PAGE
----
Houses & Gardens

Russborough

Russborough House was designed by Richard Castle, a renowned country house designer of the 18th century, and is considered to be one of his very finest designs. The house was built in the Palladian style in 1741. The last owners were Sir Alfred and Lady Beit, who purchased Russborough in 1952 mainly to house their extensive art collection. They gifted the house and collection to the State in 1976. Most of the Beit Collection is still at Russborough, although some of the major works are now at the National Gallery of Ireland e.g. by Vermeer, Metsu, Goya. The west wing of the house was badly damaged in a fire in 2010, although all of the contents of the wing had been removed as restoration work was under way and none of the art work was burned.

The grounds of Russborough are defined by two ha-ha ditches, designed to separate the pleasure grounds from the meadows and fields where the animals grazed. The ha-ha ditch at the front of the house features two large granite obelisks as gate posts to the field. The grounds also feature a walled garden, surrounded by trees and shrubs, and the main avenue is lined with lime, beech, Scots Pine and smaller shrubs.

Powerscourt


The Powerscourt Gardens are among the most famous in Ireland. Located in the foothills of the Wicklow Mountains, over 200 species of trees and shrubs, lakes, formal gardens and terraces have set the scene for many of the films produced by Ardmore Studios in Bray. Powerscourt House itself is an 18th century Palladian style building, and was home to Lord Powerscourt, uncle to the ‘uncrowned King of ireland’ Charles Stuart Parnell.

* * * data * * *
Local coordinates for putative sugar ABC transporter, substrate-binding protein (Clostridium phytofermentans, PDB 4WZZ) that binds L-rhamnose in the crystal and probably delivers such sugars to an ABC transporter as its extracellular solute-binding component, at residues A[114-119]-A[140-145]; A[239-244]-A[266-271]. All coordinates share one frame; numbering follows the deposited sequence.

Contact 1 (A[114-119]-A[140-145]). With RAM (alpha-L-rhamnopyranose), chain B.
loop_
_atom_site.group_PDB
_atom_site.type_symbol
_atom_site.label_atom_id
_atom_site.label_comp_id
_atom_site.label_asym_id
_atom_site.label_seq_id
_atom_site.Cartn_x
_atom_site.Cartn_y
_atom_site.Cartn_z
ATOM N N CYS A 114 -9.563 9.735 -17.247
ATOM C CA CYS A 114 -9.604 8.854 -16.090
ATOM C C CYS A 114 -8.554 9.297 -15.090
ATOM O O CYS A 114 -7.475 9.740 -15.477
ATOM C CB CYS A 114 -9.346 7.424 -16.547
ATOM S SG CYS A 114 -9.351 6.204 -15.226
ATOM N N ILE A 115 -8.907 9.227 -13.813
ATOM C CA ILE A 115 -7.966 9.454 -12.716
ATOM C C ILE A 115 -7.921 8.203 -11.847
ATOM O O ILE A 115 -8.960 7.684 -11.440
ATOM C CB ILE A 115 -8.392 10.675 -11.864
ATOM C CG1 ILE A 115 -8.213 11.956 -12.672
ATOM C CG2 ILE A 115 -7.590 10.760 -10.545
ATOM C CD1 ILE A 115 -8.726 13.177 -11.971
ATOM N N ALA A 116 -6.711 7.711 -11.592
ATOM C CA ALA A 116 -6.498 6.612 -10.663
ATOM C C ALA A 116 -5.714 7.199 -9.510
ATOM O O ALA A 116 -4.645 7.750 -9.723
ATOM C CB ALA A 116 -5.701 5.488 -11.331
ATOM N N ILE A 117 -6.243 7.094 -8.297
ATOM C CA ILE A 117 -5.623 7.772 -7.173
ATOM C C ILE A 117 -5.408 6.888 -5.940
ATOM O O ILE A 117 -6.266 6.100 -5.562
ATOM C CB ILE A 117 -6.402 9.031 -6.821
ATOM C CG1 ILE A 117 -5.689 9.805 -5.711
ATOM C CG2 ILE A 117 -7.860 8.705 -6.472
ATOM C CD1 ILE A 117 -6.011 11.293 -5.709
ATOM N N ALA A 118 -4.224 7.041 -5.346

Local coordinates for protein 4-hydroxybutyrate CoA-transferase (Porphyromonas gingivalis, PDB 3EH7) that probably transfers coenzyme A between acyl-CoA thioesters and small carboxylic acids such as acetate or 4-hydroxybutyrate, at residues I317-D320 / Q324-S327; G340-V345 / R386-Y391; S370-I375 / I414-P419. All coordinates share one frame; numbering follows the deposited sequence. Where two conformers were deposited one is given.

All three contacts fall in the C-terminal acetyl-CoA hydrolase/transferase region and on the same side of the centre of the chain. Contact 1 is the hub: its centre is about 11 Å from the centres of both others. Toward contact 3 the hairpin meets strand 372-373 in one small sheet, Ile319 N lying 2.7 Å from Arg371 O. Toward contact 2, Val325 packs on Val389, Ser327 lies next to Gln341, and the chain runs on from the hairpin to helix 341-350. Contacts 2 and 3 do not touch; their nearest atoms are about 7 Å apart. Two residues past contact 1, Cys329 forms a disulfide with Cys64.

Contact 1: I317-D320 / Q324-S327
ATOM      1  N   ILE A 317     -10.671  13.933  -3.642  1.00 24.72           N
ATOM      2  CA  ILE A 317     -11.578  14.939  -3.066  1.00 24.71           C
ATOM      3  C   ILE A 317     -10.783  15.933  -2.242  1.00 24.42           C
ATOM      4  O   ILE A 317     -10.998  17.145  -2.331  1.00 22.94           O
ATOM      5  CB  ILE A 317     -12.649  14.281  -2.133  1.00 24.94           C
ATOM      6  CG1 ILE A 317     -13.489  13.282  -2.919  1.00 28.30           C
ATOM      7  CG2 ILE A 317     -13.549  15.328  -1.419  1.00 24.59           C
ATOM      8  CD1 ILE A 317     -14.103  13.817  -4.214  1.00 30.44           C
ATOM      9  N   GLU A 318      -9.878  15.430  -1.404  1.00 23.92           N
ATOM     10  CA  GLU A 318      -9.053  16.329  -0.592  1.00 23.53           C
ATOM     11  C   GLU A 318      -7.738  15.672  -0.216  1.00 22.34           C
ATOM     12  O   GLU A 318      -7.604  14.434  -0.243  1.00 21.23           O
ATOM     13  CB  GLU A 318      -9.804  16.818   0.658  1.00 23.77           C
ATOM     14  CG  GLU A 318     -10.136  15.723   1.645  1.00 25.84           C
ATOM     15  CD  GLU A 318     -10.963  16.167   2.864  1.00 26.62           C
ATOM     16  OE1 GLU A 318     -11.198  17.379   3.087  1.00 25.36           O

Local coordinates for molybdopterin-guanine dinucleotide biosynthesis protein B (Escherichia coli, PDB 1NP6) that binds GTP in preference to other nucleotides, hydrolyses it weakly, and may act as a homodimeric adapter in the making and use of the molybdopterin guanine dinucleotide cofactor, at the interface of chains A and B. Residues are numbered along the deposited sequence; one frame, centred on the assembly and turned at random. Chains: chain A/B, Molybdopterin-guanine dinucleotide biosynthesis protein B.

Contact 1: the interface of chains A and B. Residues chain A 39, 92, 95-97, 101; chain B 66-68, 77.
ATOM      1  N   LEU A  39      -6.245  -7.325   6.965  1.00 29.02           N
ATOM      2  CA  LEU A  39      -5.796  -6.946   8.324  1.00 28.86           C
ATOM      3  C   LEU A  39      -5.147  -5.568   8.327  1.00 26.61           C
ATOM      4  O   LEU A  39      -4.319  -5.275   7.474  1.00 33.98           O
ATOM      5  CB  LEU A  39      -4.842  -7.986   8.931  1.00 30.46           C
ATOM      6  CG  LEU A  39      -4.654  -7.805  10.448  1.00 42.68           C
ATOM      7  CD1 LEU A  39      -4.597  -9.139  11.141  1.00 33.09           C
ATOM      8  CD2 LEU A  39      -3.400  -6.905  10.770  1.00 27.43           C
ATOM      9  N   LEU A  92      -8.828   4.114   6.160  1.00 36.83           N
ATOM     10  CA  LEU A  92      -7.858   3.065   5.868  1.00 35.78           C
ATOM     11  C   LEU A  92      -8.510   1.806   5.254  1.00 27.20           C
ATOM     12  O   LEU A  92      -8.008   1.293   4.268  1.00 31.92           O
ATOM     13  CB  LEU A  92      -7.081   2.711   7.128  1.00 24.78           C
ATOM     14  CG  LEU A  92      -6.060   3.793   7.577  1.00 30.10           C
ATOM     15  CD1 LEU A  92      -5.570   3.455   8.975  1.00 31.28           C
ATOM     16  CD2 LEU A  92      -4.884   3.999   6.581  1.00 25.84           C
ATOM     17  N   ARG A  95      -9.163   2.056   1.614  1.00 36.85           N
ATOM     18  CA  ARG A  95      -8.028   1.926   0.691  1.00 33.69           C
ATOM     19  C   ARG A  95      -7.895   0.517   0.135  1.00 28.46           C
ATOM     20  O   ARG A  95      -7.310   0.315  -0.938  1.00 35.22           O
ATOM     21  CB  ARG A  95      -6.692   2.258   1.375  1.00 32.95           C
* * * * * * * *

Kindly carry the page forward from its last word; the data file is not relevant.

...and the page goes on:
Avondale

Charles Stuart Parnell was born in another of Wicklow’s famous houses, Avondale, in 1846. This Georgian House was built in 1777 and is set in an estate of 500 acres of forest parkland along the Avonmore River. Today, Avondale House is a museum dedicated to Parnell. The Avondale Forest Park has six marked trails that are very popular with walkers that lead along the river, through an extensive collection of pine and more exotic trees, and past the ruins of Parnell’s old sawmill and well. Red Squirrel, badger, stoat, hedgehog, fox and rabbits all inhabit the parkland, as well as over 90 species of bird. It was also at Avondale that the first silviculture experimental plots were laid out and has since become known as the birthplace of Irish forestry.

National Garden Exhibition Centre

The National Garden Exhibition Centre displays twenty-two diverse gardens designed by leaders in the field. Pergolas, mirrors, sculptures, stone walls, woodland and water features all play their part in the garden designs, as well as 15,000 different plants. The idea behind the development of the exhibition was to showcase the best in garden designs for a range of situations and budgets. Some of the examples of gardens are the Knot Garden, Gothic Garden, and Town Garden. The centre holds one of the largest stocks of ornamental trees and shrubs in Ireland. Garden lectures and demonstrations are regularly organised at the centre.


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